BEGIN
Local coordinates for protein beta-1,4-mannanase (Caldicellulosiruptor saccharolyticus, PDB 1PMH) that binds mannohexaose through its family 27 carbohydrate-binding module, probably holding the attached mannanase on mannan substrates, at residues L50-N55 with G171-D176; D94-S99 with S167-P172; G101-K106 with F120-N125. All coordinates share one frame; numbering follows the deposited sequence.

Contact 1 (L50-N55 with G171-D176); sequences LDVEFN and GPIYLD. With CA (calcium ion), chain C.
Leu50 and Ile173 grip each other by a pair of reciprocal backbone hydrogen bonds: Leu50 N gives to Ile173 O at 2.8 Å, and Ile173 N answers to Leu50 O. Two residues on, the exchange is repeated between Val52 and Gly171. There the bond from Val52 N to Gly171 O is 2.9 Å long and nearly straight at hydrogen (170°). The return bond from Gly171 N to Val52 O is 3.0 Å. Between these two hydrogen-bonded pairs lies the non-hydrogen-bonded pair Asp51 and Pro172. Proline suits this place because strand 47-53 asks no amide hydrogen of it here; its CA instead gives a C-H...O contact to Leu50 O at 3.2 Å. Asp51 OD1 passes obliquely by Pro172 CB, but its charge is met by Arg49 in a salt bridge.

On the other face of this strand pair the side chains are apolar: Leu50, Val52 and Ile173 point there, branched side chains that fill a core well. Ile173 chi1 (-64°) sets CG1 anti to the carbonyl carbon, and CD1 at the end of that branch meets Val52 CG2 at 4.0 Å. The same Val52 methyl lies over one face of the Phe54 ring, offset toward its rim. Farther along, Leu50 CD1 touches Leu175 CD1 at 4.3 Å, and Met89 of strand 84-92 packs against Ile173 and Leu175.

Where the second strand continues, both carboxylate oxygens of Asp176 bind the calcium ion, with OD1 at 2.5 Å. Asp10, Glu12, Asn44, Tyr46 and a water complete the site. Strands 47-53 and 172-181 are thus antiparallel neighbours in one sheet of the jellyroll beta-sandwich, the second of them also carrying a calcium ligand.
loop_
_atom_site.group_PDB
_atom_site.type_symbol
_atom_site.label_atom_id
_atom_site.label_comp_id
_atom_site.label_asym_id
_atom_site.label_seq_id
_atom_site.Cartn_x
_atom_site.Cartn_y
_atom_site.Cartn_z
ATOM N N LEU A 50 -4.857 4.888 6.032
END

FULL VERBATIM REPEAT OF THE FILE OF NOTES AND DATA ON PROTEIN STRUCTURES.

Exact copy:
Local coordinates for protein beta-1,4-mannanase (Caldicellulosiruptor saccharolyticus, PDB 1PMH) that binds mannohexaose through its family 27 carbohydrate-binding module, probably holding the attached mannanase on mannan substrates, at residues L50-N55 with G171-D176; D94-S99 with S167-P172; G101-K106 with F120-N125. All coordinates share one frame; numbering follows the deposited sequence.

Contact 1 (L50-N55 with G171-D176); sequences LDVEFN and GPIYLD. With CA (calcium ion), chain C.
Leu50 and Ile173 grip each other by a pair of reciprocal backbone hydrogen bonds: Leu50 N gives to Ile173 O at 2.8 Å, and Ile173 N answers to Leu50 O. Two residues on, the exchange is repeated between Val52 and Gly171. There the bond from Val52 N to Gly171 O is 2.9 Å long and nearly straight at hydrogen (170°). The return bond from Gly171 N to Val52 O is 3.0 Å. Between these two hydrogen-bonded pairs lies the non-hydrogen-bonded pair Asp51 and Pro172. Proline suits this place because strand 47-53 asks no amide hydrogen of it here; its CA instead gives a C-H...O contact to Leu50 O at 3.2 Å. Asp51 OD1 passes obliquely by Pro172 CB, but its charge is met by Arg49 in a salt bridge.

On the other face of this strand pair the side chains are apolar: Leu50, Val52 and Ile173 point there, branched side chains that fill a core well. Ile173 chi1 (-64°) sets CG1 anti to the carbonyl carbon, and CD1 at the end of that branch meets Val52 CG2 at 4.0 Å. The same Val52 methyl lies over one face of the Phe54 ring, offset toward its rim. Farther along, Leu50 CD1 touches Leu175 CD1 at 4.3 Å, and Met89 of strand 84-92 packs against Ile173 and Leu175.

Where the second strand continues, both carboxylate oxygens of Asp176 bind the calcium ion, with OD1 at 2.5 Å. Asp10, Glu12, Asn44, Tyr46 and a water complete the site. Strands 47-53 and 172-181 are thus antiparallel neighbours in one sheet of the jellyroll beta-sandwich, the second of them also carrying a calcium ligand.
loop_
_atom_site.group_PDB
_atom_site.type_symbol
_atom_site.label_atom_id
_atom_site.label_comp_id
_atom_site.label_asym_id
_atom_site.label_seq_id
_atom_site.Cartn_x
_atom_site.Cartn_y
_atom_site.Cartn_z
ATOM N N LEU A 50 -4.857 4.888 6.032